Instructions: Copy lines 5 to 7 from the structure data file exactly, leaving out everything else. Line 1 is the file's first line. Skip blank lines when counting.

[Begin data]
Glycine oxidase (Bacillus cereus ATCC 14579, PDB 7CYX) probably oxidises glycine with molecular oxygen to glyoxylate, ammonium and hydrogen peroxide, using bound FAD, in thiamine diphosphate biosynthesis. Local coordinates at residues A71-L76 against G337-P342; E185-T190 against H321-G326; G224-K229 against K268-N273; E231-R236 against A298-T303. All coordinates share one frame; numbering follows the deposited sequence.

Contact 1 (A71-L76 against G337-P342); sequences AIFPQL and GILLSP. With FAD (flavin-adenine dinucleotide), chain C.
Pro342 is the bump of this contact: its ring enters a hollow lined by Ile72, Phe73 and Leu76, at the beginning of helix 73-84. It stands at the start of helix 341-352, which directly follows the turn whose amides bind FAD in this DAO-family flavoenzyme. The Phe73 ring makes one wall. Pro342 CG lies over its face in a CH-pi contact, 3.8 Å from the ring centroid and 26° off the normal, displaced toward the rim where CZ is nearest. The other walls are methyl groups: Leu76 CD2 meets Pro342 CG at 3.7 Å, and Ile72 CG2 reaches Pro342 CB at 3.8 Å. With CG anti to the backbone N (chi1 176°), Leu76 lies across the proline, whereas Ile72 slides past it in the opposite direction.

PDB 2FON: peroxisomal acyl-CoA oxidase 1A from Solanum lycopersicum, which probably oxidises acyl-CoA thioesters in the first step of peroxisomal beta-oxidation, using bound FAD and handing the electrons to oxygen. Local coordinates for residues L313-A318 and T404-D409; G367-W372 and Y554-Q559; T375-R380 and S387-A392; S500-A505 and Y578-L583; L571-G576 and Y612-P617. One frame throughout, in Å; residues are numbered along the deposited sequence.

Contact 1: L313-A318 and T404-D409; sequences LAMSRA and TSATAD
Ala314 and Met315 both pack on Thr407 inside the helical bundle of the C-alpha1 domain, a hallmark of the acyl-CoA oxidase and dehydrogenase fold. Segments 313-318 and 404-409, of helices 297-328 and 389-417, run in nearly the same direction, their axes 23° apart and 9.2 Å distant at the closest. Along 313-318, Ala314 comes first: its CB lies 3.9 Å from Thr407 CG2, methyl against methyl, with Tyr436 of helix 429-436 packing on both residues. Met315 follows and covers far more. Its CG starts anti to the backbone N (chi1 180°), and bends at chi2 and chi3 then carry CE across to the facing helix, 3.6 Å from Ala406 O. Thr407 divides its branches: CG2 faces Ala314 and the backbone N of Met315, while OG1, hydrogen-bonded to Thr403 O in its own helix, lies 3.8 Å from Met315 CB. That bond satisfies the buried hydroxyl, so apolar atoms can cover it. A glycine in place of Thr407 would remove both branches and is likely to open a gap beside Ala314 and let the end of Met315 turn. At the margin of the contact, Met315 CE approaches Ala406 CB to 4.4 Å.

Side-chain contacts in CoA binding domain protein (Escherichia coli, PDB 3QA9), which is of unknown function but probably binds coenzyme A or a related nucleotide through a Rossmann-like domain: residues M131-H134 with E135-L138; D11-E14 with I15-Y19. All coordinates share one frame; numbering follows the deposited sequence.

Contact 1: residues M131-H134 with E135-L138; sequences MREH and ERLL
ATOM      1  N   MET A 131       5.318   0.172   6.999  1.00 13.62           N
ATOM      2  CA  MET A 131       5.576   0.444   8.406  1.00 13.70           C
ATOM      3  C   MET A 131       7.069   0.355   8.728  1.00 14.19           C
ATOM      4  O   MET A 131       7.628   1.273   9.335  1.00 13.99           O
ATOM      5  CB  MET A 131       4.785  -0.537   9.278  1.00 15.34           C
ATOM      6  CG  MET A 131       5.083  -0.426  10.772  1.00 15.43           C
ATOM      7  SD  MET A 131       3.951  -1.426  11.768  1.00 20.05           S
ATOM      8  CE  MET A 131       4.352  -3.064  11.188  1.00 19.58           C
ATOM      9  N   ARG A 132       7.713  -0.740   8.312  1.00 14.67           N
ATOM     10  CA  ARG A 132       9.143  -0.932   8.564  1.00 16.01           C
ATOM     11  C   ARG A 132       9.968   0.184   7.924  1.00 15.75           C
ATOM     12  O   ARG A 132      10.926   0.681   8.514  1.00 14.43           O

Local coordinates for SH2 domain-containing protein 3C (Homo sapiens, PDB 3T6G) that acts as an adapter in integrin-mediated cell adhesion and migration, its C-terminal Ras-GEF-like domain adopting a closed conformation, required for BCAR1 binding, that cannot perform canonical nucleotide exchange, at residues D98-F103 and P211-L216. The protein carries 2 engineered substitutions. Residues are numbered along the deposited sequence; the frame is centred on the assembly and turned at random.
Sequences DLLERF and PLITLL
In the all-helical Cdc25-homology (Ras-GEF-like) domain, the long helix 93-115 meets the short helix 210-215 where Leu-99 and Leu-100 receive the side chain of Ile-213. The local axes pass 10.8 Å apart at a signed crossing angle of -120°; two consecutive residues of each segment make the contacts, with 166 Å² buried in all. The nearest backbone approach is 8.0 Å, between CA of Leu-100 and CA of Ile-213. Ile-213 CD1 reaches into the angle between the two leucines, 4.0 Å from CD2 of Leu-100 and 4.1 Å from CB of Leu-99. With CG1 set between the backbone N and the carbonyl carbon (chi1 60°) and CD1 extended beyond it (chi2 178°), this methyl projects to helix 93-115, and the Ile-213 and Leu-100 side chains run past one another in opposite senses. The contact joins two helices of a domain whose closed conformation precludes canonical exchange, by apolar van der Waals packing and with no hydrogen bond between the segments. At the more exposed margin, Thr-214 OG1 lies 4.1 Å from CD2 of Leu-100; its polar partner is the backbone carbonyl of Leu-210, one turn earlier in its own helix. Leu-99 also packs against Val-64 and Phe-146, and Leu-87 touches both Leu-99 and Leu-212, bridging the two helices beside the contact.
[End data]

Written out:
Contact 1: L313-A318 and T404-D409; sequences LAMSRA and TSATAD
Ala314 and Met315 both pack on Thr407 inside the helical bundle of the C-alpha1 domain, a hallmark of the acyl-CoA oxidase and dehydrogenase fold. Segments 313-318 and 404-409, of helices 297-328 and 389-417, run in nearly the same direction, their axes 23° apart and 9.2 Å distant at the closest. Along 313-318, Ala314 comes first: its CB lies 3.9 Å from Thr407 CG2, methyl against methyl, with Tyr436 of helix 429-436 packing on both residues. Met315 follows and covers far more. Its CG starts anti to the backbone N (chi1 180°), and bends at chi2 and chi3 then carry CE across to the facing helix, 3.6 Å from Ala406 O. Thr407 divides its branches: CG2 faces Ala314 and the backbone N of Met315, while OG1, hydrogen-bonded to Thr403 O in its own helix, lies 3.8 Å from Met315 CB. That bond satisfies the buried hydroxyl, so apolar atoms can cover it. A glycine in place of Thr407 would remove both branches and is likely to open a gap beside Ala314 and let the end of Met315 turn. At the margin of the contact, Met315 CE approaches Ala406 CB to 4.4 Å.

Side-chain contacts in CoA binding domain protein (Escherichia coli, PDB 3QA9), which is of unknown function but probably binds coenzyme A or a related nucleotide through a Rossmann-like domain: residues M131-H134 with E135-L138; D11-E14 with I15-Y19. All coordinates share one frame; numbering follows the deposited sequence.